My name is Steve and I'm a recovering Matt Cooke hater.
Good. Introductions are out of the way. Now to the meat of the thesis.
A fair bit of my time as a Penguins blogger, primarily spent over at SB Nation Pittsburgh, has been spent slighting Matt Cooke.
I despised Cooke in a purely ethical way.
A valuable player, to be sure, but one who had little regard for his fellow professional, and the guy who unnecessarily obliterated Marc Savard's brain.
I hated that hit with every inch of my body. Hated it.
I hated that he continued to throw his elbows around with reckless abandon, unable to discern the inanity of his actions. Heads were made to be broken. Skulls were meant to be cracked.
I hated that we, "we" being a circle that surrounds our local Penguins fanbase and media, made a habit of apologizing for Cooke. Of offering up half-cooked reasons for his actions.
Hate. Hate. Hate. Hate. Hate.
Most of all, I hated that a good player couldn't curtail the nonsense and allow us to appreciate his ability without being dragged down by the baggage his nonsensical physicality brought with him.
But at the halfway point of the season, it's apparent that Cooke has changed. Or is at least making an incredible effort to do so.
Through 41 games, Cooke has recorded 14 penalty minutes. That's 12th on the team. Less than Tyler Kennedy, Jordan Staal, Matt Niskanen and a bevy of other players who play a much less physically. Cooke is also only one of four players to play in every game for the Penguins this season, giving him ample opportunity for thuggery that he hasn't taken advantage of.
Meanwhile, he's still 3rd on the team in hits, 2nd amongst forwards in blocked shots, and averages the 3rd-most time on ice amongst forwards on the NHL's 4th-best penalty kill.
To think, Matt Cooke could stick to his game and play effectively without behaving like a troll.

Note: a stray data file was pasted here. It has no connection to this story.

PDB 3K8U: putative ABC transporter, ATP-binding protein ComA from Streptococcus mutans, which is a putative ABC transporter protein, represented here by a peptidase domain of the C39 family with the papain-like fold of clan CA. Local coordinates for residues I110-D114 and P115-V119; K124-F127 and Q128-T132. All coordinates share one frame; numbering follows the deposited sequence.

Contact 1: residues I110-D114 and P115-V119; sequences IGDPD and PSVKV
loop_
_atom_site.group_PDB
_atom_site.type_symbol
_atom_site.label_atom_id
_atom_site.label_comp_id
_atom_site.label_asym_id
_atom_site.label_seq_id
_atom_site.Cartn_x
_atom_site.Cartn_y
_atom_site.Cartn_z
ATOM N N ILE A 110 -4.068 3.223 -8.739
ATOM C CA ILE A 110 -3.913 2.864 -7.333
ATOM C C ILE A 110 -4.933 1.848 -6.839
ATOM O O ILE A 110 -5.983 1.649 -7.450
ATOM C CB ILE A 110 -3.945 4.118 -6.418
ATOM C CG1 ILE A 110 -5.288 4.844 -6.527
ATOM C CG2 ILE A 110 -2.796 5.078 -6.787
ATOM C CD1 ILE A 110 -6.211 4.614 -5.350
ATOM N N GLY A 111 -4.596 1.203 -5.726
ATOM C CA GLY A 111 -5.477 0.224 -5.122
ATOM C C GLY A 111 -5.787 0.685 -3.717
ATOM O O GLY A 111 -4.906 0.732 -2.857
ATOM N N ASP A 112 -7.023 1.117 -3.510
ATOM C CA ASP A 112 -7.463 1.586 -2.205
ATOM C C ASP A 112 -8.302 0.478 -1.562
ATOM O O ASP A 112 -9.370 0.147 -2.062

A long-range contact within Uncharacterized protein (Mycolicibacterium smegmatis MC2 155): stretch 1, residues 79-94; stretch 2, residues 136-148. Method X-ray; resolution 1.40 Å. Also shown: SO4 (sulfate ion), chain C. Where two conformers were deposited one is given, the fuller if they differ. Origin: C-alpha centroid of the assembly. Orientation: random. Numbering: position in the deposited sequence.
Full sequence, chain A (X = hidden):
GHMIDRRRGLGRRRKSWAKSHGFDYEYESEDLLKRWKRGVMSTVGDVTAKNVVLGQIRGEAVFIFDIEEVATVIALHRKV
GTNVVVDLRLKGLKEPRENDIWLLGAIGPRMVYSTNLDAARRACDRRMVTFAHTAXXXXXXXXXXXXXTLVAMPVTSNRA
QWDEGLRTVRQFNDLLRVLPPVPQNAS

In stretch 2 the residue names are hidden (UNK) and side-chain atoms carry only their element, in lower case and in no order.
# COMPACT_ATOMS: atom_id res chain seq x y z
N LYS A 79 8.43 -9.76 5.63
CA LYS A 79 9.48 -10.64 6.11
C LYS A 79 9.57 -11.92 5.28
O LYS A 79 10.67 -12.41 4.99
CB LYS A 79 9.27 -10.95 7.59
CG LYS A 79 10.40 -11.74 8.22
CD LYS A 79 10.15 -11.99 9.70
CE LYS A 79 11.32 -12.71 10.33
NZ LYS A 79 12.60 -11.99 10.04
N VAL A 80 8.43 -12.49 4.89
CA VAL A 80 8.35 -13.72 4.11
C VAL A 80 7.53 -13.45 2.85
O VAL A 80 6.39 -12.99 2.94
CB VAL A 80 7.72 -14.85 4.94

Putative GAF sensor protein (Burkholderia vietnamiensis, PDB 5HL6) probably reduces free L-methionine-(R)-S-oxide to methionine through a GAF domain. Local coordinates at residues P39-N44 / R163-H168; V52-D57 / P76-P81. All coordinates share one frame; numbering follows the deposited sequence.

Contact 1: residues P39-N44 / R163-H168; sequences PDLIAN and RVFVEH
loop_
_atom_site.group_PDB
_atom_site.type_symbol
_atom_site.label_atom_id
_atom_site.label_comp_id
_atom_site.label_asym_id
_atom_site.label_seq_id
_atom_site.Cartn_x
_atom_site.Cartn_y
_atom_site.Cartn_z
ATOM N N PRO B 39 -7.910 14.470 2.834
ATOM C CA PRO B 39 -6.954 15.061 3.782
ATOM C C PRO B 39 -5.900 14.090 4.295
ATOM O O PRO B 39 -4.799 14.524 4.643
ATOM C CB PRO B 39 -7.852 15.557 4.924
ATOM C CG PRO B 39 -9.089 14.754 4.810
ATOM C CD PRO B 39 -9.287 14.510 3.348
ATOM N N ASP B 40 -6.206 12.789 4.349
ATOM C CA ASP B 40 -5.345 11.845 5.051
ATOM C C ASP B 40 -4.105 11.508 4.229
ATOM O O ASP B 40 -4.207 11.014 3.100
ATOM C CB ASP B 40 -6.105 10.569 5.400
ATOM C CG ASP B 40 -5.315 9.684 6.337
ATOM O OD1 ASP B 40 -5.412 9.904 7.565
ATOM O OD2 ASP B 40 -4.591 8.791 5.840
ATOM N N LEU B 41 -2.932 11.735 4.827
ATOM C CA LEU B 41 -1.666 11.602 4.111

For that, he deserves some sort reward.
It's already well known, but state it for clarity: the Lady Byng Memorial Trophy is a joke.
The principle is nice, giving an award to "player adjudged (by the Professional Hockey Writers Association) to have exhibited the best type of sportsmanship and gentlemanly conduct combined with a high standard of playing ability."
But the effort put forth in handing it out is minimal. Really, at this point, it's a burden.
Only two players have won the award in the six years since the lockout. Pavel Datsyuk triumphantly won the popular vote four times in a row before Martin St. Louis won the last two years.
And, to be fair, both players truly embody the rules set forth in determining the winner. Skilled players who play a clean game. Anyone who claims to dislike Datsyuk or St. Louis is either a). a liar b) a blind hater or c). a Westboro Baptist Church parishioner.
Or d). all of the above. "God hates clean defensive play!"
A major step down from past Byngers is Cooke.
That's why a player of his lesser stock earning an award of this nature would mean so much more to him.
A physical, yeoman-like worker who expects to retire without an individual award, and yet has made a drastic, impressive change to his game in the interest of "sportsmanship and gentlemanly conduct."
For Datsyuk and St. Louis, playing cleanly is second nature. For Cooke it takes effort.
Of course, St. Louis could win it again. He probably will. Good for him, he'll have three on his mantle piece gathering dust.
Or voters could make an effort to actually legitimize the award in some sense. To make it something worth talking about.
Thinking outside the box would be a step in the right direction and there'd be no better way to start than by casting a vote for Cooke at the season's end.
If he keeps it up, that is.